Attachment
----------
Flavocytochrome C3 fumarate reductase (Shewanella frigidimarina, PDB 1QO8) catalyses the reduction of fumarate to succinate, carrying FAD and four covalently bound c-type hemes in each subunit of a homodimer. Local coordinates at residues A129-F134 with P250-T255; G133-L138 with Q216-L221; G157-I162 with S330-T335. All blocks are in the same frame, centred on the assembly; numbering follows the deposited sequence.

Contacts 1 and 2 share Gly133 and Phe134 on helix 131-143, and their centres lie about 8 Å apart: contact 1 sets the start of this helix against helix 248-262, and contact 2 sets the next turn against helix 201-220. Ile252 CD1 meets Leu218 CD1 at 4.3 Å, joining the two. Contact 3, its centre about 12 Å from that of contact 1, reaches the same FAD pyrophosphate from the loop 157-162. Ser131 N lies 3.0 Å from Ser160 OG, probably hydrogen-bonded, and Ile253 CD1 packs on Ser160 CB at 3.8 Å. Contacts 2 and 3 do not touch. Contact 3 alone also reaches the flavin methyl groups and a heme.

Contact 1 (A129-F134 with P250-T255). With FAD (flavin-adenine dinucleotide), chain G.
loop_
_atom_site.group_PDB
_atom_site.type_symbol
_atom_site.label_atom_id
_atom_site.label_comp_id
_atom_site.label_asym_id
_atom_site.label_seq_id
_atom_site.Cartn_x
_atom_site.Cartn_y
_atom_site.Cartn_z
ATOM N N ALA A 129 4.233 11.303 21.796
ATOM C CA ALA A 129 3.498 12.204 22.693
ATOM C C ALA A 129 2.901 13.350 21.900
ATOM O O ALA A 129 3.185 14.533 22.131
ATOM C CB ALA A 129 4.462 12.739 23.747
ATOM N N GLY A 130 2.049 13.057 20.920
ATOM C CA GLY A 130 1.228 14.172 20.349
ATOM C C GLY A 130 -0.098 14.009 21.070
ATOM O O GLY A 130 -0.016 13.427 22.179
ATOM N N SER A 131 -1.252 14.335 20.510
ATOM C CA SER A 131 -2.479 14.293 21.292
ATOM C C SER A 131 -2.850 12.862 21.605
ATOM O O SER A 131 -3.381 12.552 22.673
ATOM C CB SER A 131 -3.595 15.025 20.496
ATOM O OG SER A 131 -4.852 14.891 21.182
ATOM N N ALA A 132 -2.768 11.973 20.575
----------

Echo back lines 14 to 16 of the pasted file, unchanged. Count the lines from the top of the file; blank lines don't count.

ATOM N N ALA A 129 4.233 11.303 21.796
ATOM C CA ALA A 129 3.498 12.204 22.693
ATOM C C ALA A 129 2.901 13.350 21.900